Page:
The Metropolitan Transit Authority (M.T.A.) is now seeking proposals from developers and retail operators for a long-term master lease at the new Fulton Center.
The center’s master lessee will be charged with handling leasing and operations of the entire Fulton Center complex, which will contain approximately 65,000 square feet of retail space. It will also include more than 50 multimedia display screens that will generate revenue through commercial content, according to a July 31 M.T.A. news release.
The $1.4 billion Fulton Center, which is slated for completion in June 2014, will link 11 subway lines, the PATH and the World Trade Center.
In addition to the Fulton Center transit station, the complex includes the Fulton Building, on the corner of Broadway and Fulton Street; the Corbin Building, on the corner of Broadway and John Street; the Dey Street entrance, on the corner of Broadway and Dey Street; and the underground Dey Street Concourse, which will connect the Fulton and Corbin buildings to the transit hub.
“This out-of-the-box approach to managing our property will optimize rents coming to the M.T.A. while ensuring the highest standards of daily maintenance are kept for our customers,” said M.T.A. Chairman and Chief Executive Officer Joseph J. Lhota.
The M.T.A. expects to have all multimedia display screens and at least a majority of retail stores open for business once the Fulton Center is completed, according to the agency’s release.
Some sections of Fulton Center are already open, including the renovated 23 Fulton St. Station, the southern entrances of the new 45 Fulton St. Station and a new entrance at 135 William St.
Construction at 3 W.T.C. proceeds, despite lack of tenants
3 World Trade Center continues to rise in the sky as developer Larry Silverstein continues the time-sensitive search for office tenants for the building.
But if Silverstein doesn’t find a tenant by the end of 2013, when the tower is supposed to reach the eighth floor, then the project would be temporarily halted, according to Silverstein Properties spokesperson Bud Perrone.
Perrone stressed that work at the site has not been stalled: Construction of the tower’s steel perimeter and concrete core has reached the eighth floor, and the building’s steel perimeter will reach the seventh floor in the fall — after which there will be another year’s worth of work on the interior.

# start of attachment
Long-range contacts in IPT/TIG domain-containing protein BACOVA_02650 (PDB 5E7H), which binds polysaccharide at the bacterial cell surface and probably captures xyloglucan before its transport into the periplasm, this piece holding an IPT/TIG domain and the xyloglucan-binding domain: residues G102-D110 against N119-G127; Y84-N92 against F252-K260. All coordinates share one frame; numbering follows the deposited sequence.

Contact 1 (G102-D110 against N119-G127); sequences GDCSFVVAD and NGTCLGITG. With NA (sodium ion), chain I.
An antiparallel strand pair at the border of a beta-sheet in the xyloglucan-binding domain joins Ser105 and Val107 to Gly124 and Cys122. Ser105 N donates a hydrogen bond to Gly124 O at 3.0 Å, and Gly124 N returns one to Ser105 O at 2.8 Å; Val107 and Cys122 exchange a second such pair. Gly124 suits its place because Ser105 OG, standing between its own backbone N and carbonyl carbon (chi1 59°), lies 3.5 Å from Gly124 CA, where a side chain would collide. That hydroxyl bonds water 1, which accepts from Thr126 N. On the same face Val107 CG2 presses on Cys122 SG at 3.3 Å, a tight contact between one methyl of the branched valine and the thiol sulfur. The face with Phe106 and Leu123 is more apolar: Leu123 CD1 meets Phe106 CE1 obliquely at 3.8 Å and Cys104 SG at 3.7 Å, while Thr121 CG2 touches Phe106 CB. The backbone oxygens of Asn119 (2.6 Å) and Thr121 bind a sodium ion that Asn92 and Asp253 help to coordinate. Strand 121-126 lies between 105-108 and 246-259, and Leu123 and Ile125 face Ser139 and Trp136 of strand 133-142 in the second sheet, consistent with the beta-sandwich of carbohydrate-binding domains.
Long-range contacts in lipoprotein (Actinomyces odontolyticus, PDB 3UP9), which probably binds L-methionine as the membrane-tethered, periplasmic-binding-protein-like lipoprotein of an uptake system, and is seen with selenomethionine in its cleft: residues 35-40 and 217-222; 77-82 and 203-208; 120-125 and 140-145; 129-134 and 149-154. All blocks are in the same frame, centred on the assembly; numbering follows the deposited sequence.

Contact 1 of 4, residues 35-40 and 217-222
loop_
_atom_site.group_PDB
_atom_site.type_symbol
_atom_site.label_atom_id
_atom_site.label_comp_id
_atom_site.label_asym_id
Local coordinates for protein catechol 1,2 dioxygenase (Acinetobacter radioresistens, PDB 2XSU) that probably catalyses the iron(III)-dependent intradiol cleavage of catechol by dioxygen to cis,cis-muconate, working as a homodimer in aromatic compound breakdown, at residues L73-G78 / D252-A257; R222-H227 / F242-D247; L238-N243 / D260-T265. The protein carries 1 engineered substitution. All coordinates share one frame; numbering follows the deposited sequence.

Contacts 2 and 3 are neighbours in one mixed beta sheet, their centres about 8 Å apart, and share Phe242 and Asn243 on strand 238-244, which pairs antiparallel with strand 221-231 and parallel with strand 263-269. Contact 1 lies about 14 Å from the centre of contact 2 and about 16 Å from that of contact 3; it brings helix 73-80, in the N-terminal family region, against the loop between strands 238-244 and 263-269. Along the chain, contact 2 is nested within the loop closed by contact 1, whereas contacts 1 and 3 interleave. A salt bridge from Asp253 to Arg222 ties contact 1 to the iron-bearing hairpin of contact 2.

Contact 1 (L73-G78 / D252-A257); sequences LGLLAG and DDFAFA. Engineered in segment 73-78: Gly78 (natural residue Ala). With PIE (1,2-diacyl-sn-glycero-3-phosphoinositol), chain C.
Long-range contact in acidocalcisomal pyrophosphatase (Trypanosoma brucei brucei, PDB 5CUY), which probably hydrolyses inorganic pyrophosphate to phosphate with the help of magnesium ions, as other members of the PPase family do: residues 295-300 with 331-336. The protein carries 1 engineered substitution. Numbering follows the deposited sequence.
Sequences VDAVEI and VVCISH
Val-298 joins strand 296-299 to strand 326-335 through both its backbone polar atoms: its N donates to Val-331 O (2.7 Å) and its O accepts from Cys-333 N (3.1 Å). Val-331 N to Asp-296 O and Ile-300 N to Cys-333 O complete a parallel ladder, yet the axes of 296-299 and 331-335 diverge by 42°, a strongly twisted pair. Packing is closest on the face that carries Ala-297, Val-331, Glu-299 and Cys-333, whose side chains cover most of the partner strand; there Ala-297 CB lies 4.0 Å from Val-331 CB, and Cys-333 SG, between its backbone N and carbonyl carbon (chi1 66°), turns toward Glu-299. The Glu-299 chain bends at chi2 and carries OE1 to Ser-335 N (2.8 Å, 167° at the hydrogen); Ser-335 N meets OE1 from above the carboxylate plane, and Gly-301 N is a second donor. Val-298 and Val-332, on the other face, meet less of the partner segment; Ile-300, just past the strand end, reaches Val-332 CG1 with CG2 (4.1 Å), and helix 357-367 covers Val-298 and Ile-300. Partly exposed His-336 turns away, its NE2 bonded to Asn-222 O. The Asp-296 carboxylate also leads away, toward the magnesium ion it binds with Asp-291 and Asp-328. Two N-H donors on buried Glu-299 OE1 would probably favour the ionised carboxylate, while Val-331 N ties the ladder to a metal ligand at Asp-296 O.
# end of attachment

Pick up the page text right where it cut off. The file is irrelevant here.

Silverstein is 100 percent committed to building the 72-story tower as quickly as possible, according to the spokesperson. “If, during this period, Silverstein Properties is able to secure a pre-lease for 400,000 square feet, then construction will continue uninterrupted to the top,” he explained. “Working with our leasing agent, C.B.R.E., we are marketing the tower widely and remain optimistic that we can meet our pre-leasing targets over the year, which would assure that construction continues without interruption.”
NYC Police Museum to host first summer camp
The New York City Police Museum will hold its first children’s summer camp in Lower Manhattan during the last two weeks of August.
The museum is offering two five-day camp sessions from Aug. 20 to 24 and Aug. 27 to 31, from 9:30 a.m. to 4 p.m. each day. The sessions, which are offered for children ages five to 10, will be held in the multi-purpose space of the museum, located at 100 Old Slip.
The camp will offer a mix of police-themed activities, engineering, science, art and history, according to Elana Hart, the museum’s manager of education who is directing the camp. In addition to learning about chemistry experiments used by crime investigators, children will be exposed to challenging, inquiry-based projects such as building roller coasters and crafting rubber band-powered cars.
For more information about The New York City Police Museum and the camp, visit www.nycpm.org.
Broad and Stone intersection to receive new traffic light
A new traffic light will be installed at the intersection of Broad and Stone Streets this fall as a result of a recent safety study performed by the New York City Department of Transportation (D.O.T.).
The installation was first announced in a July 20 letter from D.O.T. Lower Manhattan Borough Commissioner Luis Sanchez to New York State Senator Daniel Squadron, who had advocated for the new signal.
“As our community grows, our streets must change with it,” said Squadron. “Thank you to D.O.T. for working with us toward safer streets and a safer neighborhood.”
The city completed its study of Broad and Stone Streets in June. The intersection met the D.O.T.’s criteria for the new traffic light based on high pedestrian volume, which during peak hours saw more than 1,000 people crossing the street, according to agency spokesperson Nicole Garcia.
Weather permitting, the traffic light is expected to be installed by the end of October, she said.